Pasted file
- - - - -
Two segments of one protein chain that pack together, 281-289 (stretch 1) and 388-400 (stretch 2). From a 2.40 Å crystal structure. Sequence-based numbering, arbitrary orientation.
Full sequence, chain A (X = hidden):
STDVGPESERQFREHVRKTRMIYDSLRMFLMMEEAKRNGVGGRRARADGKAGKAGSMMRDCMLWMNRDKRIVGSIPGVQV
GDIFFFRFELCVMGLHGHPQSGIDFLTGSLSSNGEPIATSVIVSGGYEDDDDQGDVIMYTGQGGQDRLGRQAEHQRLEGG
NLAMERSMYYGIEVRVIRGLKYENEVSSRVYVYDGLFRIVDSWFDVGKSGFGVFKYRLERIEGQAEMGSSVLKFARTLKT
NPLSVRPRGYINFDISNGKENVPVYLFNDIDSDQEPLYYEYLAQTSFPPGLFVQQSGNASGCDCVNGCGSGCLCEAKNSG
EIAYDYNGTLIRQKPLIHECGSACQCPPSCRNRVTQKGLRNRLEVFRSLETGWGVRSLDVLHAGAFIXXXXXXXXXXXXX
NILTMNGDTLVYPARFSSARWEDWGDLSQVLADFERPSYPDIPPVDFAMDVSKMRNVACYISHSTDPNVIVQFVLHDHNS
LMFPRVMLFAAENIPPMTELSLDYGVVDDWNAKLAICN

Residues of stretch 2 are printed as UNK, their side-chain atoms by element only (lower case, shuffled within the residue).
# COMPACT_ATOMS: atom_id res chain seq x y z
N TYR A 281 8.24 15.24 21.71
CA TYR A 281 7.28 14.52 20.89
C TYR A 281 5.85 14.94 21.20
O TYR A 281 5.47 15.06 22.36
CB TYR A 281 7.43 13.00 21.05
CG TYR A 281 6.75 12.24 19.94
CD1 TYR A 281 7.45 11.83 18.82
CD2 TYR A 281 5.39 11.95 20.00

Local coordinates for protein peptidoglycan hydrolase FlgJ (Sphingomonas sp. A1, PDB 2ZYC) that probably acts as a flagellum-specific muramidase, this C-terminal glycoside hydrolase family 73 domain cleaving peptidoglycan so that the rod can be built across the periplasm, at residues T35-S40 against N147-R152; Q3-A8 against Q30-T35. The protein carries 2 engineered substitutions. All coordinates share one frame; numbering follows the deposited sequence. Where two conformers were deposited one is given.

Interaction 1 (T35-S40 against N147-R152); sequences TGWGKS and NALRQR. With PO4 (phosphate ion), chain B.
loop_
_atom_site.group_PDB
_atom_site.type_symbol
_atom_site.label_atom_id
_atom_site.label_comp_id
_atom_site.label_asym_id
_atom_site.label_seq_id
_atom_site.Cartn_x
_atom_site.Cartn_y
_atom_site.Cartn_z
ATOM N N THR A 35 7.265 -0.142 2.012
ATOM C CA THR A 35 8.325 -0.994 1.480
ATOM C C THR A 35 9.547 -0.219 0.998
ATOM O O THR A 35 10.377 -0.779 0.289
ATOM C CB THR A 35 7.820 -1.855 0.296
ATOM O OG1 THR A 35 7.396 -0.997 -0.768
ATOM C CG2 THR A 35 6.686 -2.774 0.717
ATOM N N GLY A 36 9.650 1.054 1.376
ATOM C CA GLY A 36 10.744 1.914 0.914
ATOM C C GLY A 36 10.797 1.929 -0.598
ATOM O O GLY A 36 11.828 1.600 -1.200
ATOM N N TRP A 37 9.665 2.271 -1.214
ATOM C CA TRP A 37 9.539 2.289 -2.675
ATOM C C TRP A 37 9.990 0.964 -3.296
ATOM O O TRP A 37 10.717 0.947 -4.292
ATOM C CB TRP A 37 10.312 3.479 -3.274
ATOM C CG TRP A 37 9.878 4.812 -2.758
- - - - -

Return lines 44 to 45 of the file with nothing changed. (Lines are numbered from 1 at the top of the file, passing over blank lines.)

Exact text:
ATOM C CA TRP A 37 9.539 2.289 -2.675
ATOM C C TRP A 37 9.990 0.964 -3.296